Student Hit Crossing Business 287


Photo by Reese Mallett

Responders from Mansfield Police Department, Mansfield ISD Police Department, as well as campus and district administrators were on scene immediately after the accident occurred. The student was transported to the hospital, where they are recovering in stable condition.

Blake Hinerman, Assistant Editor

During advisory on May 19, a Legacy student crossing Business 287 Highway was hit by a car. The student was transported to a local hospital and is recovering in stable condition. District and campus administrators, first responders and campus police arrived on the scene immediately after the accident. 

“There is a perception with students that crossing the street is okay–in the morning, during Ben Barber transition times, and after school. It’s not okay. It’s dangerous,” Dr. Bonneau said. “That road is a highway and the speed limit is 45 miles per hour. Not all of the drivers are paying attention. No one should walk across that street at any time during the day.” 

Legacy remains a closed campus, meaning students can not leave for lunch or any other reason throughout the day without being checked out by a parent or guardian. Students traveling to Ben Barber should travel directly to the campus via school buses or personal vehicles. It is unclear whether the student involved was traveling to Ben Barber.

“Being a closed campus is a student safety issue. Students have a place to eat on campus, and microwaves are provided for students that want to bring lunch from home,” Dr. Bonneau said. “Students are not supposed to leave campus. That’s the policy.”

I hope this accident is a reality check for students. Crossing North Main Street is dangerous. I’m so thankful the student involved in the accident is stable and recovering, as it could’ve been so much worse.”

— Dr. Stephanie Bonneau, principal

Parents of students have expressed the need for additional lighting, crosswalks and flashing caution lights for students to safely cross Business 287 (North Main Street), but since the road is technically a state highway, neither the school nor the district can implement these changes. While district and city officials are working together to encourage these changes, complaints and requests should be directed to the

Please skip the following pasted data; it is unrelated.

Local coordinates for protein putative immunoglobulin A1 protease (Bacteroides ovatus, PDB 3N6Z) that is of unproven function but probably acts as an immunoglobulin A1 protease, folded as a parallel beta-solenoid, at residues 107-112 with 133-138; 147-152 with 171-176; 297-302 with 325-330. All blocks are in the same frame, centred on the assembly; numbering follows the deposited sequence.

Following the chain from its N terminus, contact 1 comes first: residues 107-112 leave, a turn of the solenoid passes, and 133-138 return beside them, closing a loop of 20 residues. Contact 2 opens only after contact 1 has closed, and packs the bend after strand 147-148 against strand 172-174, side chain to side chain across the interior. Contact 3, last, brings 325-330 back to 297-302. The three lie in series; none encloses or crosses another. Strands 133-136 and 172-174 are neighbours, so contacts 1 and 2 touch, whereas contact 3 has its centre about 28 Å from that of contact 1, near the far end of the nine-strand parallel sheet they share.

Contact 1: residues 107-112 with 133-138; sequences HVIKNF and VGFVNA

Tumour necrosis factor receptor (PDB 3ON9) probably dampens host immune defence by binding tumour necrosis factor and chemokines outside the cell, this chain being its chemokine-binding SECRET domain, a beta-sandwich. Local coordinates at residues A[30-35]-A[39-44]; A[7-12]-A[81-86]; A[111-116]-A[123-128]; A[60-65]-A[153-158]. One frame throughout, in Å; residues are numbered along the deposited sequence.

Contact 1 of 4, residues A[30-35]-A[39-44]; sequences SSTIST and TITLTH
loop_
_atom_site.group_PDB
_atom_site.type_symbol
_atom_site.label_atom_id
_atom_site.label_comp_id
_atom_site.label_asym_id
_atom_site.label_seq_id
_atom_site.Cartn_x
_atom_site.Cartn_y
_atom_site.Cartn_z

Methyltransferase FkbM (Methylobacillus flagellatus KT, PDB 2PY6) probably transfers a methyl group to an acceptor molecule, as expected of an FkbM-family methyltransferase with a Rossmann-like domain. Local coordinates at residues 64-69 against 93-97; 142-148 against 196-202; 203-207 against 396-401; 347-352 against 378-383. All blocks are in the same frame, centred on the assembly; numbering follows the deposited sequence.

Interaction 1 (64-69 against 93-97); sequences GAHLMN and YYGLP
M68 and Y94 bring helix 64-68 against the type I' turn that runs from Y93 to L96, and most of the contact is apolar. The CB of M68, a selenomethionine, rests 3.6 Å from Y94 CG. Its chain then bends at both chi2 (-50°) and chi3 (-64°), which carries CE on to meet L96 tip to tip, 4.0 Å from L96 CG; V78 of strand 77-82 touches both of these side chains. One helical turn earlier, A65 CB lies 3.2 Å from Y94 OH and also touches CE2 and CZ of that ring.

Texas Department of Transportation

“I wouldn’t recommend kids ever cross Main Street, as it is considered a highway, and you really shouldn’t cross a highway. There’s a number of factors that go in there as to why you shouldn’t cross the highway–if the driver is on a cell phone, if their response time is not as quick,” School Resource Officer Barry Thornton said. “Never cross that street, or any highway, because the chances are too high. If it happens to you, you’re not going to win in that situation, unfortunately.” 

As the last day of school approaches, students can expect stricter policies in order to ensure safety across the campus. 

“There will be closer monitoring of everything this week, not just because of the accident. Students can expect teachers to keep them in class and can expect more monitoring of the parking lots and hallways leading to exits,” Dr. Bonneau said. “We want the last days of school to be good ones for everyone.”

Campus administrators have continuously reminded students not to cross the street at any point before, during or after the school day. Additionally, the reminder is included in the weekly update sent to students and parents each week.

“I hope this accident is a reality check for students. Crossing North Main Street is dangerous,” Dr. Bonneau said. “I’m so thankful the student involved in the accident is stable and recovering, as it could’ve been so much worse.”